Education Department cancels $6.8B in student loans for over 113K in public service

Temporary changes to the troubled US Public Service Loan Forgiveness (PSLF) program have helped over 113,000 people get student debt relief, totaling around $6.8 billion in forgiveness.

The US Department of Education announced the new figures this week, revealing how many borrowers have benefitted from temporary changes announced by the Biden Administration that were designed to fix the troubled program. The department added that the average amount of loan reduction per borrower has been close to $60,000.

The PSLF program was created in 2007 as a reward for college graduates who pursue jobs that often pay modest salaries but serve a greater good, such as careers in teaching, government organizations including the military, or nonprofit groups. Qualifying for the program is based on the employer, rather than the specific job.

It allows these employees to have their debt canceled after 10 years of qualifying monthly payments on federal student loans. But it had long been criticized for its complex requirements, with just 5,500 borrowers having gotten their loans erased as of last year, according to the department.

FILE IMAGE – A school principal walks a hallway at a school on April 11, 2022, in New York City. (Photo by Michael Loccisano/Getty Images)

More than 90% of applicants were found to have been rejected. After making a decade of payments, many borrowers found that they had the wrong type of federal loan or repayment plan to be eligible for the program. Thousands have ended up stuck with debt they thought would be cleared.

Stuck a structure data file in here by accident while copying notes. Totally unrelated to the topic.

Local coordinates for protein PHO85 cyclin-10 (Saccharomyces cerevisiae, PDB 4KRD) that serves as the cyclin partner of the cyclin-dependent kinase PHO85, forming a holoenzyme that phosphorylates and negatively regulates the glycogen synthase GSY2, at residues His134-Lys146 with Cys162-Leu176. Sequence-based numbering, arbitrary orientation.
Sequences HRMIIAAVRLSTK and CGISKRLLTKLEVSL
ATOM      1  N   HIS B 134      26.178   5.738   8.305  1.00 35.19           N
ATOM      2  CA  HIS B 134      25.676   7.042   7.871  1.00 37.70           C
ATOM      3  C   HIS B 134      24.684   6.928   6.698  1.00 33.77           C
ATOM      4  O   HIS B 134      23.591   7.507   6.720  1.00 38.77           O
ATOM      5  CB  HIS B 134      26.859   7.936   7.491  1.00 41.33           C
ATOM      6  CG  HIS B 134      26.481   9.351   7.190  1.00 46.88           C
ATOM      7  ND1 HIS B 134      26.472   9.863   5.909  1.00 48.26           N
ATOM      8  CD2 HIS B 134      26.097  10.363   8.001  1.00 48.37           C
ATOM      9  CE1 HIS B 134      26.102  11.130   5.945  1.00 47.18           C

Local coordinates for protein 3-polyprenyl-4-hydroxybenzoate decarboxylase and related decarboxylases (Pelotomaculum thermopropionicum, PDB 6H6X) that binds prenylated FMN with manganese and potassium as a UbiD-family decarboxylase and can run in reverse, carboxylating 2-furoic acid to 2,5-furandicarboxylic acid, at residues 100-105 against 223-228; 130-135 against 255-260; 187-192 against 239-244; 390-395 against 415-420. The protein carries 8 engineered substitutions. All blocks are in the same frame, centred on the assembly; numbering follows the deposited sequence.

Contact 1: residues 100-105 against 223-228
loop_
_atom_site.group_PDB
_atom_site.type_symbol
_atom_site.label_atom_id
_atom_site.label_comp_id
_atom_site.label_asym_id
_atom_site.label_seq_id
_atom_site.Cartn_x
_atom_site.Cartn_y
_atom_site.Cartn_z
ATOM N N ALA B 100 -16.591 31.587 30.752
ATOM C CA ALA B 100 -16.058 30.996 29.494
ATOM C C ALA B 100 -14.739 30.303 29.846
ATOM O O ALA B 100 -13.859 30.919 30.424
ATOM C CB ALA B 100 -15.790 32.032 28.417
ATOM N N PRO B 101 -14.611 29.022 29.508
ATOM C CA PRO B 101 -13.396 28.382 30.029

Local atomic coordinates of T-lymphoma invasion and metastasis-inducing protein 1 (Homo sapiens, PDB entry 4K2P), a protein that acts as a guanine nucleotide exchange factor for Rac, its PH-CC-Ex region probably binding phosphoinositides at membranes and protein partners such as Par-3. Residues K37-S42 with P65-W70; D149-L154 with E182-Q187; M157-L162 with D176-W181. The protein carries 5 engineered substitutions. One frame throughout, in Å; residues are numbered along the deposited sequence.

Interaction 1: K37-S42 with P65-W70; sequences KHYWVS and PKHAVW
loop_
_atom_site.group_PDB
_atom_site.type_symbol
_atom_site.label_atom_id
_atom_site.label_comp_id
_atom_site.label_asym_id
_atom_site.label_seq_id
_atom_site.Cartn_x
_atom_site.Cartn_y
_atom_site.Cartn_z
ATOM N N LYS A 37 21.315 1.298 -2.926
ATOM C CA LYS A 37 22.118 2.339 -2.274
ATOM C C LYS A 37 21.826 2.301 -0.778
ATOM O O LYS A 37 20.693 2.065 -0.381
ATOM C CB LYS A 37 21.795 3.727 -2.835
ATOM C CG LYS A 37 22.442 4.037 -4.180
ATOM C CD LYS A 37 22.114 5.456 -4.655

Under the new temporary changes, borrowers who have worked 10 years in a qualifying job will be eligible for loan relief no matter what kind of federal loan or repayment plan they have — through October 2022.

Past loan payments that were previously ineligible will now count, moving some borrowers closer to the finish line.

When it was announced, the department estimated that more than 550,000 borrowers would benefit from the temporary changes.

Michael Kitchen, an editor with Lending Tree’s Student Loan Hero blog, previously told FOX Television Stations that regardless of your student loan situation, it’s worth taking a look at your account and seeing if these new changes may apply.

“They’re really trying to crack down on this and make sure these programs work the way they’re intended to,” Kitchen said.

US education officials last month also announced changes to the income-driven repayment program (IDR), which was expected to bring immediate debt cancellation for at least 40,000 borrowers and help millions of others lower their debt.

The income-driven repayment program was created in 1994 to provide a safety net for people who struggled to repay student loans. The program offers five repayment options that provide reduced monthly payments based on income and family size.

The borrower’s remaining balance is supposed to be automatically forgiven after 20 or 25 years, depending on the plan.

But the department said the new fix came in response to the “historical failures” of the program. A study identified 7,700 federal student loans that appeared to meet the conditions for loan forgiveness but had yet to be canceled as of September 2020. So far, only 157 loans had been forgiven through income-driven plans, according to the study.

This story was reported from Cincinnati.

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